The oldest known leporid species date from the late Eocene, by which time the family was already present in both North America and Asia. Over the course of their evolution, this group has become increasingly adapted to lives of fast running and leaping. For example, Palaeolagus, an extinct rabbit from the Oligocene of North America, had shorter hind legs than modern forms (indicating it ran rather than hopped) though it was in most other respects quite rabbit-like.[5] Two as yet unnamed fossil finds—dated ~48 Ma (from China) and ~53 Ma (India)—while primitive, display the characteristic leporid ankle, thus pushing the divergence of Ochotonidae and Leporidae yet further into the past.[6]
Classification

Family Leporidae:[1] rabbits and hares

Genus Pentalagus
Amami Rabbit/Ryūkyū Rabbit, Pentalagus furnessi
Genus Bunolagus
Riverine Rabbit, Bunolagus monticularis
Genus Nesolagus
Sumatran Striped Rabbit, Nesolagus netscheri
Annamite Striped Rabbit, Nesolagus timminsi
Genus Romerolagus
Volcano Rabbit, Romerolagus diazi
Genus Brachylagus
Pygmy Rabbit, Brachylagus idahoensis
Genus Sylvilagus
Subgenus Tapeti
Swamp Rabbit, Sylvilagus aquaticus
Tapeti, Sylvilagus brasiliensis
Dice's Cottontail, Sylvilagus dicei
Omilteme Cottontail, Sylvilagus insonus
Marsh Rabbit, Sylvilagus palustris
Venezuelan Lowland Rabbit, Sylvilagus varynaensis
Subgenus Sylvilagus
Desert Cottontail, Sylvilagus audubonii
Manzano Mountain Cottontail, Sylvilagus cognatus
Mexican Cottontail, Sylvilagus cunicularis
Eastern Cottontail, Sylvilagus floridanus
Tres Marias Rabbit, Sylvilagus graysoni
Mountain Cottontail, Sylvilagus nuttallii
Appalachian Cottontail, Sylvilagus obscurus
Robust Rabbit, Sylvilagus robustus
New England Cottontail, Sylvilagus transitionalis
Subgenus Microlagus
Brush Rabbit, Sylvilagus bachmani
San Jose Brush Rabbit, Sylvilagus mansuetus
Genus Oryctolagus
European Rabbit, Oryctolagus cuniculus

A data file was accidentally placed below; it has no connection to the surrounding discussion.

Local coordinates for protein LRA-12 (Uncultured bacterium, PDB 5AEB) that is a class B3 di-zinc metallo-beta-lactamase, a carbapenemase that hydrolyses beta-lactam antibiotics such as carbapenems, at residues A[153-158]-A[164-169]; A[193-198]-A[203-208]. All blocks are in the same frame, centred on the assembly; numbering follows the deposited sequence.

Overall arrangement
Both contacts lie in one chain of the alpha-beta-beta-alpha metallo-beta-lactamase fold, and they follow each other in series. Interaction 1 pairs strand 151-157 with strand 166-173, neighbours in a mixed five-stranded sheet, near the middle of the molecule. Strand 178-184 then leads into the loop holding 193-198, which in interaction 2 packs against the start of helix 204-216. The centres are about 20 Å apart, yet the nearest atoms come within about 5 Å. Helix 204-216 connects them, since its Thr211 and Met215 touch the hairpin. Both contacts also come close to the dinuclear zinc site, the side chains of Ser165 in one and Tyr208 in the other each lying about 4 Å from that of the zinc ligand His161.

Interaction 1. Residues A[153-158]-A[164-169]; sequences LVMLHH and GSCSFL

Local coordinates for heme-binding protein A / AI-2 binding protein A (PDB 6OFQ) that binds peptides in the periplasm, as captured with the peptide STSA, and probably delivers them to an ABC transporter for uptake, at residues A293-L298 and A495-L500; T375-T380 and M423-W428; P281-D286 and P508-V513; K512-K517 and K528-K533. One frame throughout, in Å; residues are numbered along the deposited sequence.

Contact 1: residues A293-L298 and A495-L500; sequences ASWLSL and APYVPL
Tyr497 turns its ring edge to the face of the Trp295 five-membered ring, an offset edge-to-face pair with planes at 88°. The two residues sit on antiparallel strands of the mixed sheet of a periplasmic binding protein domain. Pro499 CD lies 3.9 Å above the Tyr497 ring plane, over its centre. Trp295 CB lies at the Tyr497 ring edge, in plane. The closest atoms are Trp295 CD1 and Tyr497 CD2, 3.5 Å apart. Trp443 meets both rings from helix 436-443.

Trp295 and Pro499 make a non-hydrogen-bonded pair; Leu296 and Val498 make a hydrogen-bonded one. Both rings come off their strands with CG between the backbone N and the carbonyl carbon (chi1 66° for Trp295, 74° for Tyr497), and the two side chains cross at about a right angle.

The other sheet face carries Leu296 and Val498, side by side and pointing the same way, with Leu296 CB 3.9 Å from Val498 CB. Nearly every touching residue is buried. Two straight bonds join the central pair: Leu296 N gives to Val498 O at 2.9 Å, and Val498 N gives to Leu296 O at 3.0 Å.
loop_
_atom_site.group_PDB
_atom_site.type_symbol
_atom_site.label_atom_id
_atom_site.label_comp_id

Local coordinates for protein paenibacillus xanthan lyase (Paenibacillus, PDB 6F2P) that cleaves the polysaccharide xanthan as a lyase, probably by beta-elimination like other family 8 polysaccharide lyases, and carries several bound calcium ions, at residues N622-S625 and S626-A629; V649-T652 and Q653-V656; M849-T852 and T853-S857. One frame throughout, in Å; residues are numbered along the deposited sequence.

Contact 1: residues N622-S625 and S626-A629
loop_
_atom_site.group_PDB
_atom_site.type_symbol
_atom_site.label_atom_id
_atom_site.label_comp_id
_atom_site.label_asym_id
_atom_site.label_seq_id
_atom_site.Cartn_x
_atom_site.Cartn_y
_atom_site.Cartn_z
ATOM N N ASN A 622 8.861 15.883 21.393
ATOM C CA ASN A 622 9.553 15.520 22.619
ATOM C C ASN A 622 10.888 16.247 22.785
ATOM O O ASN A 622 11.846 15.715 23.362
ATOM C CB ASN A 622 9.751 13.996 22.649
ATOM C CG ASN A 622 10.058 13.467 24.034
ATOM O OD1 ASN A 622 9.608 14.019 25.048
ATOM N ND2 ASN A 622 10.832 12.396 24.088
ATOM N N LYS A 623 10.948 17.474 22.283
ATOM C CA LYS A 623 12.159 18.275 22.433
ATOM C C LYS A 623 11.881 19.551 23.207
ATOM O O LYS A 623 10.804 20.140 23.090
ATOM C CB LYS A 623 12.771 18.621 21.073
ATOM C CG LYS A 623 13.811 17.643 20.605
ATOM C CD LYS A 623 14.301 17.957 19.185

Genus Poelagus
Bunyoro Rabbit, Poelagus marjorita
Genus Pronolagus
Natal Red Rock Hare, Pronolagus crassicaudatus
Jameson's Red Rock Hare, Pronolagus randensis
Smith's Red Rock Hare, Pronolagus rupestris
Hewitt's Red Rock Hare, Pronolagus saundersiae
Genus Caprolagus
Hispid Hare, Caprolagus hispidus
Genus Lepus
Subgenus Macrotolagus
Antelope Jackrabbit, Lepus alleni
Subgenus Poecilolagus
Snowshoe Hare, Lepus americanus
Subgenus Lepus
Arctic Hare, Lepus arcticus
Alaskan Hare, Lepus othus
Mountain Hare, Lepus timidus
Subgenus Proeulagus
Black-tailed Jackrabbit, Lepus californicus
White-sided Jackrabbit, Lepus callotis
Cape Hare, Lepus capensis
Tehuantepec Jackrabbit, Lepus flavigularis
Black Jackrabbit, Lepus insularis
Scrub Hare, Lepus saxatilis
Desert Hare, Lepus tibetanus
Tolai Hare, Lepus tolai
Subgenus Eulagos
Broom Hare, Lepus castrovieoi
Yunnan Hare, Lepus comus
Korean Hare, Lepus coreanus
Corsican Hare, Lepus corsicanus
European Hare, Lepus europaeus
Granada Hare, Lepus granatensis
Manchurian Hare, Lepus mandschuricus
Woolly Hare, Lepus oiostolus
Ethiopian Highland Hare, Lepus starcki
White-tailed Jackrabbit, Lepus townsendii
Subgenus Sabanalagus
Ethiopian Hare, Lepus fagani
African Savanna Hare, Lepus microtis
Subgenus Indolagus
Hainan Hare, Lepus hainanus
Indian Hare, Lepus nigricollis
Burmese Hare, Lepus peguensis
Subgenus Sinolagus
Chinese Hare, Lepus sinensis
Subgenus Tarimolagus
Yarkand Hare, Lepus yarkandensis
Subgenus incertae sedis
Japanese Hare, Lepus brachyurus
Abyssinian Hare, Lepus habessinicus
Genus †Serengetilagus
†Serengetilagus praecapensis

References

^ a b Hoffman, Robert S.; Smith, Andrew T. (16 November 2005). "Order Lagomorpha (pp. 185-211". In Wilson, Don E., and Reeder, DeeAnn M., eds. Mammal Species of the World: A Taxonomic and Geographic Reference (3rd ed.). Baltimore: Johns Hopkins University Press, 2 vols. (2142 pp.). pp. 194–211. ISBN 978-0-8018-8221-0. OCLC 62265494.
^ a b c Chapman, J. & Schneider, E. (1984). Macdonald, D.. ed. The Encyclopedia of Mammals. New York: Facts on File. pp. 714–719. ISBN 0-87196-871-1.
^ Best, Troy L.; Henry, Travis Hill (1994). "Lepus arcticus". Mammalian Species (American Society of Mammalogists) (457): 1–9. June 2, 1994. doi:10.2307/3504088. JSTOR 3504088. OCLC 46381503
^ "Snowshoe Hare". eNature: FieldGuides. eNature.com. 2007. Retrieved 2008-03-23.
^ Savage, RJG, & Long, MR (1986). Mammal Evolution: an illustrated guide. New York: Facts on File. pp. 128–129. ISBN 0-8160-1194-X.
^ Handwerk, Brian (2008-03-21). "Easter Surprise: World's Oldest Rabbit Bones Found". National Geographic News (National Geographic Society). Retrieved 2008-03-23.